PassMark DiskCheckup

PassMark DiskCheckup 3.4.1002

PassMark DiskCheckup allows the user to monitor the SMART attributes of a particular hard disk drive.

1.7 MB
4/5 from 2 votes

SMART (Self-Monitoring Analysis and Reporting Technology) is a feature on a computer's hard disk for providing various monitoring indicators of disk reliability. If SMART is enabled on a hard disk, the system administrator can receive analytical information from the hard drive to determine a possible future failure of the hard drive.

SMART monitors elements of possible long term drive failure, such as 'Spin Up Time', the number of start/stops, the number of hours powered on and the hard disk temperature.

DiskCheckup displays the current values of the SMART attributes, along with the Threshold value for that attribute. If an attribute drops below its threshold, the drive cannot guarantee that it will be able to meet its specifications in the future.

Note that SMART attributes change slowly over time and are helpful attempts to diagnose the life span of a particular drive. DiskCheckup monitors these changes over a long period and predict the date (if available) of the Threshold Exceed Condition (TEC), which is displayed on the main window.

DiskCheckup can also execute built-in Disk Self Test (DST) routines implemented by the vendor to detect drive failures. There are two main self test routines: Short Test and Extended Test. The results of these tests are displayed in DiskCheckup.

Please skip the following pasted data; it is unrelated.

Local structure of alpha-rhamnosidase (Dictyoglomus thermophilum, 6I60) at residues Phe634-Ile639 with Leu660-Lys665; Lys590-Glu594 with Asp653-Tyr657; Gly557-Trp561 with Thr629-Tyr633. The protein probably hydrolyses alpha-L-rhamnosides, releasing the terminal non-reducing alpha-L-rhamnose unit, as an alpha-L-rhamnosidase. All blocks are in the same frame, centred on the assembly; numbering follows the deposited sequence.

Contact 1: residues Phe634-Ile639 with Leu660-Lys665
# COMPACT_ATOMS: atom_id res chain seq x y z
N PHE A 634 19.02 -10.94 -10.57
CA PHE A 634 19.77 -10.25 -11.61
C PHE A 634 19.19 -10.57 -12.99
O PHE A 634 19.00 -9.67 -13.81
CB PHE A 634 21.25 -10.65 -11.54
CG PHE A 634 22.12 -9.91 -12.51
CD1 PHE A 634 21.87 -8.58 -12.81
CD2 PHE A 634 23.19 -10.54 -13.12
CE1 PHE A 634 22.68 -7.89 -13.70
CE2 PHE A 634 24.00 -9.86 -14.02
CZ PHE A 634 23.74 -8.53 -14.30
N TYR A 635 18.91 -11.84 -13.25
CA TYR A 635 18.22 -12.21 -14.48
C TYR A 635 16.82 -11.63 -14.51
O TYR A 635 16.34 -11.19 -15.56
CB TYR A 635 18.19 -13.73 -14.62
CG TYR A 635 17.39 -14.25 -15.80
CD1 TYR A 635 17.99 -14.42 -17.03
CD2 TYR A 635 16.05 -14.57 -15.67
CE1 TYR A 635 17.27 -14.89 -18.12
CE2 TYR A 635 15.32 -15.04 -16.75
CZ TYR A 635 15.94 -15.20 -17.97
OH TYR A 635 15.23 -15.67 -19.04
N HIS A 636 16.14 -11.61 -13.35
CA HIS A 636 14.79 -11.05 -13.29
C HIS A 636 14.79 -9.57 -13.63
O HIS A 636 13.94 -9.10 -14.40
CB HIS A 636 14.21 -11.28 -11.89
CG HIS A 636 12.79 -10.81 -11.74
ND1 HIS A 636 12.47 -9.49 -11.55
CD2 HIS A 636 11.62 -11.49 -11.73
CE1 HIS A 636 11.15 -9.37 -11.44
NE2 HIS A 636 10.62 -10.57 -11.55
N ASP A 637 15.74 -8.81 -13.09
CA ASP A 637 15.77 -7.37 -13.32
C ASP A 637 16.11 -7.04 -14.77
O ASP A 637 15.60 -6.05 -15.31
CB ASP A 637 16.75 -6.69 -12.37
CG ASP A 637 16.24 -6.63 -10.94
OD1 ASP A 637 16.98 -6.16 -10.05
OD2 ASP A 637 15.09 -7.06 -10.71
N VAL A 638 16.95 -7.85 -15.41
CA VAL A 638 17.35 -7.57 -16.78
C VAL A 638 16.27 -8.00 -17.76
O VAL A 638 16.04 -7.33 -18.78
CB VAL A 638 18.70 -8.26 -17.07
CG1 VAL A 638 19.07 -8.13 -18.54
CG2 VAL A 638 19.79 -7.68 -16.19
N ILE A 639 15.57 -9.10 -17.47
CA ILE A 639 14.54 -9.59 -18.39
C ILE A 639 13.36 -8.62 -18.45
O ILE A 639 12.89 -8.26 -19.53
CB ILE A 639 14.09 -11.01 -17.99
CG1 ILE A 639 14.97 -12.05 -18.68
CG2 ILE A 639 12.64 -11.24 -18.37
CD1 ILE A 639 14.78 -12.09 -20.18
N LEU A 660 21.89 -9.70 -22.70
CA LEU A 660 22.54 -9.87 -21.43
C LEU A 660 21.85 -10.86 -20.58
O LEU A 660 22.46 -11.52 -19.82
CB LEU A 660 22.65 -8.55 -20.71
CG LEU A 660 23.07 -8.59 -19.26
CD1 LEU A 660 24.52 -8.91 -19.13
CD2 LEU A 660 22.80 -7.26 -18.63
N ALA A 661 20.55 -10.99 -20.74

DiskCheckup has the ability to detect and set the sizes of the Host Protected Area (HPA) and Device Configuration Overlay (DCO). The HPA/DCO are hidden areas of the hard disk that contain data not accessible by the user. These areas can be removed to reveal the data hidden within these areas.

DiskCheckup also displays device information, such as the drive geometry, serial number, model number, media rotation rate, and supported features.

E-mail notification when Threshold Exceed Condition detected

DiskCheckup can be configured to perform e-mail notification when a SMART attribute has been detected to be less than the allowable threshold value. Such threshold values are determined by the hard disk manufacturer. For a drive to be considered "good", all the SMART attributes must be above these values. Different SMART attributes have different threshold values. For more configuration options, refer to the screen shot below.

System requirements

A hard drive that supports SMART, plus compatible drivers. Most recent hard drives (SATA/USB/FireWire) are OK but drives connected via SCSI or hardware RAID are not supported. Drives configured as software RAID (dynamic disks) via Windows Disk Management will also work.

Known issues:

  • Hardware RAID and SCSI are not supported. But dynamic disks (software RAID) are supported.
  • The Silicon Image SIL0680 Ultra-133 ATA RAID Controller has a bug which can cause a system lockup when the SMART data is accessed.. This bug exists in the current driver version, and presumably in previous versions.
  • TEC predictions about future failure dates should be taken as a guide only and should not be considered accurate.
  • The majority of newer drives connected via USB and Firewire are supported. However, older drives may not be supported due to the protocol bridge on the hard disk not supporting SMART commands)
  • Software Localization: SMART attribute list is not translated.